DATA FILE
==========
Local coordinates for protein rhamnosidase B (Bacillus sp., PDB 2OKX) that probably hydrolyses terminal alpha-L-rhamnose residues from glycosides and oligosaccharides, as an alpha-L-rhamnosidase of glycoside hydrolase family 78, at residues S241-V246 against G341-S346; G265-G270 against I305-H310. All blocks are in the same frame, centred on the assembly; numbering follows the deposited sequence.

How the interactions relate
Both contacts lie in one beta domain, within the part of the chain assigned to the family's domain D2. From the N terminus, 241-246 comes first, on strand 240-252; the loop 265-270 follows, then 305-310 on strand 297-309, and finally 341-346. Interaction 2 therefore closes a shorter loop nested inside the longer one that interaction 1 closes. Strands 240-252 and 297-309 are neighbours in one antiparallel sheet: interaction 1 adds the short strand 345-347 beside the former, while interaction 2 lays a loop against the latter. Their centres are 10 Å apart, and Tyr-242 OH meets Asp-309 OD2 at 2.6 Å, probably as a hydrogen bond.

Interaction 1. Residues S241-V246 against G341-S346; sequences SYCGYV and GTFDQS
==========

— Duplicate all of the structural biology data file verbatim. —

Local coordinates for protein rhamnosidase B (Bacillus sp., PDB 2OKX) that probably hydrolyses terminal alpha-L-rhamnose residues from glycosides and oligosaccharides, as an alpha-L-rhamnosidase of glycoside hydrolase family 78, at residues S241-V246 against G341-S346; G265-G270 against I305-H310. All blocks are in the same frame, centred on the assembly; numbering follows the deposited sequence.

How the interactions relate
Both contacts lie in one beta domain, within the part of the chain assigned to the family's domain D2. From the N terminus, 241-246 comes first, on strand 240-252; the loop 265-270 follows, then 305-310 on strand 297-309, and finally 341-346. Interaction 2 therefore closes a shorter loop nested inside the longer one that interaction 1 closes. Strands 240-252 and 297-309 are neighbours in one antiparallel sheet: interaction 1 adds the short strand 345-347 beside the former, while interaction 2 lays a loop against the latter. Their centres are 10 Å apart, and Tyr-242 OH meets Asp-309 OD2 at 2.6 Å, probably as a hydrogen bond.

Interaction 1. Residues S241-V246 against G341-S346; sequences SYCGYV and GTFDQS